8:15-9:30 p.m. music/microphone from Hypnotist performance
10:00 p.m. Snapchat
10:08 p.m. Music on laptop
10:15 p.m. Snapchat
10:18 p.m. Snapchat
11:40 p.m- 1:00 a.m. WiiU/Television use
1:50 a.m. phone call, 5 minutes
2:00 a.m. Netflix on laptop (which was connected to TV)
3:00 a.m. Snapchat
3:05 a.m. Tumblr app
3:10 a.m. Instagram app check
3:30 a.m- 10:00 am, phone call/skype
10:00 a.m. Alarm on phone
In this experiment, I opted to purely investigate how often I utilized and was exposed to technology that altered my environment in some way, ultimately affecting me in a directly personal manner. Of course, our current lifestyle has been overtaken by technology use. Daily life as we know it would not be possible without constant access to modern technology. I opted to exclude certain technologies, such as one card access to buildings and credit card usage because I wanted to focus on technology that I own and technologies that altered my present environment. This led to a documentation (predominately) of activities on my phone and computer, which enabled me to communicate with others and complete mandatory (as well as recreational) tasks.
Looking back at the data, I noticed certain patterns in my behavior, especially so when it came to phone usage. It appeared that whenever I wished to check the time, I'd become absorbed in some other application on my phone that was neither relevant nor necessary. I'd jump from one app to the next, and before I knew it I'd spent many minutes on my phone, often times in a social environment. I experimented with seeing how long I could go without checking my phone, but this was nearly impossible after a while, from all the text messages I had received throughout the day. For the sake of a more compact and concise blog, I elected to remove texts messages sent from the overall list. From my message history, however, in this time period I sent about 47 to 50 texts.
If anything, this exercise helped me realize exactly how dependent I (and many others out there) am on technology to get through the day. Most of this technology used wasn't even necessary for schoolwork, it was hugely about keeping in contact with my friends and family. I believe that being in college has forced me to use technology more, especially because here I am separated from my family. As a result, my social media usage has increased especially over my time in college. This in turn has aided in developing a habit of compulsively checking my phone, even when I know no one has replied to my attempts of contact. And I'm fairly positive I'm not the only one who does this. This experiment has been very eye-opening for me, as I have become more acutely aware of how frequently I use personal technology. This awareness has helped me to parry back needless compulsive checking of personal devices, and has garnered an overall appreciation for the age of easy access that we are privileged to live in.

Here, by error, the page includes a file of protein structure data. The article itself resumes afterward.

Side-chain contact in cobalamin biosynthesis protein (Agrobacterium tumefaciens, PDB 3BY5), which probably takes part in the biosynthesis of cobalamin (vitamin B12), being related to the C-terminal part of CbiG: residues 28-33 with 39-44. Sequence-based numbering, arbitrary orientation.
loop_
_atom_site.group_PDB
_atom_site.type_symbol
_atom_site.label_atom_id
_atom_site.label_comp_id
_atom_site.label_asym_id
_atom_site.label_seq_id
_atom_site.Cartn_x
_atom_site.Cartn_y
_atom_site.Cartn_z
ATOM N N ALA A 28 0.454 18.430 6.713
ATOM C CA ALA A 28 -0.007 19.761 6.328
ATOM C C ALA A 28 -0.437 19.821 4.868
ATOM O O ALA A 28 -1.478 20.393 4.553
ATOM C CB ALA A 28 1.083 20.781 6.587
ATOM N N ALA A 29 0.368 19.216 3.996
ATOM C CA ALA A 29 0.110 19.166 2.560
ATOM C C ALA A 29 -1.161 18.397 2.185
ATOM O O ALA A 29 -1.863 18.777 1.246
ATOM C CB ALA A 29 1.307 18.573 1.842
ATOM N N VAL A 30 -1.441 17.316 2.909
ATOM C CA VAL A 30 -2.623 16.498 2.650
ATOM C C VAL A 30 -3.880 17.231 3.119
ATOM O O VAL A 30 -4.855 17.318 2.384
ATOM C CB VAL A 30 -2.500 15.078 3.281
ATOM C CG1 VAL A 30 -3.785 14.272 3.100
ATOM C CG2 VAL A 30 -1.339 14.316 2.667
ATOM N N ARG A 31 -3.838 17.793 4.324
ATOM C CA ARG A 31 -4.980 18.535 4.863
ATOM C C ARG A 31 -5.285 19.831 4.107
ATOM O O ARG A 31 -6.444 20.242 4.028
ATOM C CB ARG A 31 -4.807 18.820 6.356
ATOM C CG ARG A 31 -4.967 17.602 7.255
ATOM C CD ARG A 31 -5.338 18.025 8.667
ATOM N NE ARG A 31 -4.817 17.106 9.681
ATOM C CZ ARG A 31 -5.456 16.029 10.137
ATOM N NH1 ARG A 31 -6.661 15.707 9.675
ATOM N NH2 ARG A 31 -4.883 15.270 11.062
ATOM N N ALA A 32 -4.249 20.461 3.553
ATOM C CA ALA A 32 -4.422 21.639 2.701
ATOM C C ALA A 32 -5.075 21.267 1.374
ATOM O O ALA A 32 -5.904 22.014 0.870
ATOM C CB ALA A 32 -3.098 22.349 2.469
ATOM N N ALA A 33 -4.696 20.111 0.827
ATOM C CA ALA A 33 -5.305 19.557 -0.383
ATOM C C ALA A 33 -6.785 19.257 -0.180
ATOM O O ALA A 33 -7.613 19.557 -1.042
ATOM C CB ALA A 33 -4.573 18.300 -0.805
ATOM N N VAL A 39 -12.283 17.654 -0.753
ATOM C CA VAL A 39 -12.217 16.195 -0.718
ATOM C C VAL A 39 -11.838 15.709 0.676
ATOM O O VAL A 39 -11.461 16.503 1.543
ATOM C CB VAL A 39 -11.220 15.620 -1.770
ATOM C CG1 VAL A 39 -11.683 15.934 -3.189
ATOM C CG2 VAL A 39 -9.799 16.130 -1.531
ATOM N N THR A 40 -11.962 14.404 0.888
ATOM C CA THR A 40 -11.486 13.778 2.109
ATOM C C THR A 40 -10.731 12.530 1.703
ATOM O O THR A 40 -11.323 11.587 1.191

Charles Cohen, born in 1968 and currently a resident of New York, has interacted with the abstraction of the figure with the help of digital media. After graduating with an MFA in Photography from RISD, Cohen went on to be represented in galleries across the country for his transformation of the visually mundane into the abstract. I became particularly intrigued by Cohen's "Buff" Series, which focuses on removing human figures from pornographic images. These images, usually set in vibrant, vivid environments, are centered around completely erased human forms, which provides for an unusual visual effect amid stark contrast. Upon seeing the image, a viewer can more or less discern the scenario, but is forced to move around the forms and make sense of the emptiness that has achieved some sort of presence. In some images (such as the second one presented below), it is nearly impossible to distinguish the two figures; these figures, upon many moments of staring, begin to lose their identity as humans and move into a more organic existence (sometimes developing more of a dependency on rhythm or line). Do these works lose the voyeuristic gaze that many pornographic images take on? Does it feel like the absence of figures somehow implies the absence of true romantic or legitimate sentiment between these individuals? Can we even call these figures individual when their entire identity has been erased from the image? Cohen brings all of these thoughts into question through the creation of these images.
Being an artist who is attracted to depictions of the human form, Cohen's body of work was a very interesting study. I truly enjoyed the stark contrast depicted in all of his works, as they worked as a sort of unifying whole despite the various subject matter. The subject matter itself is worth noting. Pornographic images are (more often than not) viewed in private and are considered to be embarrassing if some are found in one's possession. Cohen's choice to make these very private matters public, to start a serious forum of discussion about them, is a daring one. Just as Cohen brings this (sometimes considered to be) lewd industry to light, he cuts out the one thing that makes the industry boom. If anything, I would love to see this topic and style explored in the context of intimate situations as well, where the images may not necessarily be pornographic but more emotionally centered.
*(Biographical information on Cohen obtained from http://rhizome.org/discuss/view/23105/)
I discovered Cohen in Christains Paul's "Digital Art" reading.